EDITOR’S NOTE: This is an article from Charlie A. V. Gorayeb, national chairman of CREBA (Chamber of Real Estate & Builders’ Associations, Inc.)

Recent consultations with the country’s biggest real estate stakeholders put to fore major operational concerns that hound developers and property owners all over the country—that of conflicts and overlaps between the implementation of housing-related national and local laws, which the Chamber of Real Estate & Builders’ Associations, Inc. (CREBA) recently raised to the attention of the Department of the Interior and Local Government (DILG).

For one, some of our LGUs have passed local ordinances requiring the installation of fire sprinkler systems in high-rise buildings in accordance with the Fire Code.

The housing sector definitely supports measures to ensure safe living and working environments for all residents and occupants of our buildings by preventing fire deaths and property loss. But the retroactive application of new rules to pre-existing buildings, which have already been granted all the necessary permits at the time of development, is impractical and poses a great disadvantage to unit owners who will bear the full costs of the new installation made even costlier and inconvenient due to required retro-fitting works.

In order to fulfill the safety precautions intended by this rule, the addition of 20 percent fire extinguisher support on all floors and the change from the usual wet chemical extinguisher units to the HCFC-type units which the LGU may allow to be sourced-out from a wider selection of suppliers may serve as alternative remedial measures.

Also becoming a concern is the requirement for an on-site Professional Mechanical Engineer. Since the enactment of Commonwealth Act No. 294 of 1938 setting forth the ME profession in the country, there are only approximately 5,600 registered PME out of the 95,000 licensed MEs in the roster of PRC, according to the Philippines Society of Mechanical Engineers (PSME).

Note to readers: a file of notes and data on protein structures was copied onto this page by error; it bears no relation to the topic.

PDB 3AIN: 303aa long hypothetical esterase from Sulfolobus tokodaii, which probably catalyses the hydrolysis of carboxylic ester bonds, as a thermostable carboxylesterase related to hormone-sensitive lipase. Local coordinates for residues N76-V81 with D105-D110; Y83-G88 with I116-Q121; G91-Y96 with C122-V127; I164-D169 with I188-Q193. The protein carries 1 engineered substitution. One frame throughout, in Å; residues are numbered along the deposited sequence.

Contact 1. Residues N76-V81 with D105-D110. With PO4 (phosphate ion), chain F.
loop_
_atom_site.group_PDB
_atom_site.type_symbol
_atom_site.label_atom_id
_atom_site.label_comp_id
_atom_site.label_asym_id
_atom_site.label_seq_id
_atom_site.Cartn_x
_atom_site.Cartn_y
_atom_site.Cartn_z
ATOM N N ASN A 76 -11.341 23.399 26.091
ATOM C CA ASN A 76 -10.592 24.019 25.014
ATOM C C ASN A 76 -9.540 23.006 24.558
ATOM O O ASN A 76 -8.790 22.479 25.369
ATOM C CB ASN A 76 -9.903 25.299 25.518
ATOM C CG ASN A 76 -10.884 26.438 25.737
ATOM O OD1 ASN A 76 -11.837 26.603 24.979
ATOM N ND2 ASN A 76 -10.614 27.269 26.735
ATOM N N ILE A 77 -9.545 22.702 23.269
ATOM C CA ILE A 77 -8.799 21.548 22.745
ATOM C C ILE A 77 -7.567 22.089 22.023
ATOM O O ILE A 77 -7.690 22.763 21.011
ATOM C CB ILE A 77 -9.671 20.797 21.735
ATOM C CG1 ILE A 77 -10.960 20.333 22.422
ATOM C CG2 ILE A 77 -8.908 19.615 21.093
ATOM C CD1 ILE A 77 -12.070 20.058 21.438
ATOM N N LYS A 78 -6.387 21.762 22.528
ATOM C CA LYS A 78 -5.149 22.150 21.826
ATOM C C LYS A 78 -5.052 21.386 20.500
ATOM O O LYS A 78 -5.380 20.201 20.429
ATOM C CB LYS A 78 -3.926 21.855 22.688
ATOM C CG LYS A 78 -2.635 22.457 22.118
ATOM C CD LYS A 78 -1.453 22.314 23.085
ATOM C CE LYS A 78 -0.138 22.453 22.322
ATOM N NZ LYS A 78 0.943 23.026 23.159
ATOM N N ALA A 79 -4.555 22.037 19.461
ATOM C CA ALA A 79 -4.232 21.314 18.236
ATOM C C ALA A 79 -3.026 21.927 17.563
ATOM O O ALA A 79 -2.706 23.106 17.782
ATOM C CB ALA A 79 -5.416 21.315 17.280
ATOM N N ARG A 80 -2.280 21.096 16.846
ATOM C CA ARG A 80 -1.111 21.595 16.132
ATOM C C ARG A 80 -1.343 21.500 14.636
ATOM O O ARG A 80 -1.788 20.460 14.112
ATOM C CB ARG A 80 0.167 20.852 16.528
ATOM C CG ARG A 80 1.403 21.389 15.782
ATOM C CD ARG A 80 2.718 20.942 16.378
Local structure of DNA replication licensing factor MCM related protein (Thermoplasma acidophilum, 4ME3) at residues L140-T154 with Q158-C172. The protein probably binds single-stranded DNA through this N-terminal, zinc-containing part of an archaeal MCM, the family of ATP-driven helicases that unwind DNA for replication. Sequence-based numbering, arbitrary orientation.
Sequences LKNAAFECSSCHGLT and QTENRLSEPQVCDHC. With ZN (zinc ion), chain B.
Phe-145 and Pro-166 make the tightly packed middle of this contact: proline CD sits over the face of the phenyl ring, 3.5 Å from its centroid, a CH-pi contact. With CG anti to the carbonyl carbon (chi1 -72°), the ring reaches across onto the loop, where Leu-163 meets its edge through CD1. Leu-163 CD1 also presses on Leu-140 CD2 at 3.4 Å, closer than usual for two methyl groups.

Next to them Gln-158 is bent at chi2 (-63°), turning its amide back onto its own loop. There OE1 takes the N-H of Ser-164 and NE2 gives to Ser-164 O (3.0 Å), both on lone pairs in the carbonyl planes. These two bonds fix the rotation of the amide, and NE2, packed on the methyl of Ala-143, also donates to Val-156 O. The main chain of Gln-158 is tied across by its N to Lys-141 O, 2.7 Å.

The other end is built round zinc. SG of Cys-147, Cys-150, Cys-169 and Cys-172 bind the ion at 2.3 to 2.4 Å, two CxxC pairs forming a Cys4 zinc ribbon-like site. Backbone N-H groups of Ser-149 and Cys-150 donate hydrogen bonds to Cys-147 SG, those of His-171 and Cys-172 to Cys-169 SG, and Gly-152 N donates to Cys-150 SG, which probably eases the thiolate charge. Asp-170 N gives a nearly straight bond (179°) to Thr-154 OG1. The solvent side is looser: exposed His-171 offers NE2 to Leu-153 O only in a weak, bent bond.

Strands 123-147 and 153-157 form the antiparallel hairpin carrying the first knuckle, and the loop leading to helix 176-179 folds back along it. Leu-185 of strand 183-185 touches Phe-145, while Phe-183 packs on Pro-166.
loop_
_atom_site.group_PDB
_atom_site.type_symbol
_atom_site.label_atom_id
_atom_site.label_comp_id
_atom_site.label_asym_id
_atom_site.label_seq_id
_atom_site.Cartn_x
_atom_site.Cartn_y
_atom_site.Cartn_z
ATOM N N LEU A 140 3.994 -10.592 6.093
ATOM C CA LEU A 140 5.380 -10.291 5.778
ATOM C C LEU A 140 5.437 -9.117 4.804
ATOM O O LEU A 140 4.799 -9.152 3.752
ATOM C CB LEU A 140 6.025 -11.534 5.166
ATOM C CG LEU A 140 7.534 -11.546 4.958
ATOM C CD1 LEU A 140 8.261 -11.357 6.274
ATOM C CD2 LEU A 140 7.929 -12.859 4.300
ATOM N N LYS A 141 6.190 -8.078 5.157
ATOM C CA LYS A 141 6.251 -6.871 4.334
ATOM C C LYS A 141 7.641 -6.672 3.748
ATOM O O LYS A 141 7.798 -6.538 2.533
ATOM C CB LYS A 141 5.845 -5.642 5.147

‘With DILG leading the way for the various LGUs handling various permits and licensing applications, we hope for the full and strict implementation of the good governance and business-friendly objectives of the Ease of Doing Business Law.’

Assuming that the active practicing population up to this writing is hardly 3,000, it is still not enough to meet industry demand under the requirement to provide one PME for every project site. And while LGUs allow projects to contract an engineering or consulting company to perform this service for them, property managers are limited among LGU-accredited firms.

Developers have also encountered great hurdles complying with DPWH’s requirements for earthquake recording instrumentation for buildings, which again, is being imposed retroactively to existing buildings, and with few LGU-accredited suppliers when there are far better and more economical choices available in the market.

Providing the space for a seismic instrumentation room is in itself a substantial opportunity loss by the developer especially in the urban project locations where the price of land per square meter is at its prime. This is not to mention the maintenance cost that will eventually be added as a burden for the unit owners.

CREBA finds that the number of required accelerograph equipment can be reduced, especially in the commercial areas where each building will have installed the instruments of its own and that the rule be applied only to new projects.

With DILG leading the way for the various LGUs handling various permits and licensing applications, we hope for the full and strict implementation of the good governance and business-friendly objectives of the Ease of Doing Business Law.